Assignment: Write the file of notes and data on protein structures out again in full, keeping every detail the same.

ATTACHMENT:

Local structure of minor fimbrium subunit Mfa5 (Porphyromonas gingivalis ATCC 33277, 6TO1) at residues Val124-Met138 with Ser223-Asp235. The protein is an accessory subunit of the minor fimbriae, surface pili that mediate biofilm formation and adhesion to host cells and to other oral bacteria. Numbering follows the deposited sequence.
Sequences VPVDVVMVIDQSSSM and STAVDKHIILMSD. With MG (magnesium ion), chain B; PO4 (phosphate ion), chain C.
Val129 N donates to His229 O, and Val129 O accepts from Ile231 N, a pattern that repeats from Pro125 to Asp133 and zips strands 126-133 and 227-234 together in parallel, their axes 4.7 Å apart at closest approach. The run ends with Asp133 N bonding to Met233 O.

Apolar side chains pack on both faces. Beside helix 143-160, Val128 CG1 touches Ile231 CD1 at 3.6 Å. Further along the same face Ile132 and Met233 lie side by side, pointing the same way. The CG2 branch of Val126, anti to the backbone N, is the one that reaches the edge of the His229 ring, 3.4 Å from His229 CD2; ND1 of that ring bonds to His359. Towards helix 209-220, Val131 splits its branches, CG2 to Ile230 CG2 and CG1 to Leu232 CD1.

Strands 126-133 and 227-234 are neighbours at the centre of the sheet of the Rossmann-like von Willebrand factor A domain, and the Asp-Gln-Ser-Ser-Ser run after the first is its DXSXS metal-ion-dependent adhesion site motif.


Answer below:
Local structure of minor fimbrium subunit Mfa5 (Porphyromonas gingivalis ATCC 33277, 6TO1) at residues Val124-Met138 with Ser223-Asp235. The protein is an accessory subunit of the minor fimbriae, surface pili that mediate biofilm formation and adhesion to host cells and to other oral bacteria. Numbering follows the deposited sequence.
Sequences VPVDVVMVIDQSSSM and STAVDKHIILMSD. With MG (magnesium ion), chain B; PO4 (phosphate ion), chain C.
Val129 N donates to His229 O, and Val129 O accepts from Ile231 N, a pattern that repeats from Pro125 to Asp133 and zips strands 126-133 and 227-234 together in parallel, their axes 4.7 Å apart at closest approach. The run ends with Asp133 N bonding to Met233 O.

Apolar side chains pack on both faces. Beside helix 143-160, Val128 CG1 touches Ile231 CD1 at 3.6 Å. Further along the same face Ile132 and Met233 lie side by side, pointing the same way. The CG2 branch of Val126, anti to the backbone N, is the one that reaches the edge of the His229 ring, 3.4 Å from His229 CD2; ND1 of that ring bonds to His359. Towards helix 209-220, Val131 splits its branches, CG2 to Ile230 CG2 and CG1 to Leu232 CD1.

Strands 126-133 and 227-234 are neighbours at the centre of the sheet of the Rossmann-like von Willebrand factor A domain, and the Asp-Gln-Ser-Ser-Ser run after the first is its DXSXS metal-ion-dependent adhesion site motif.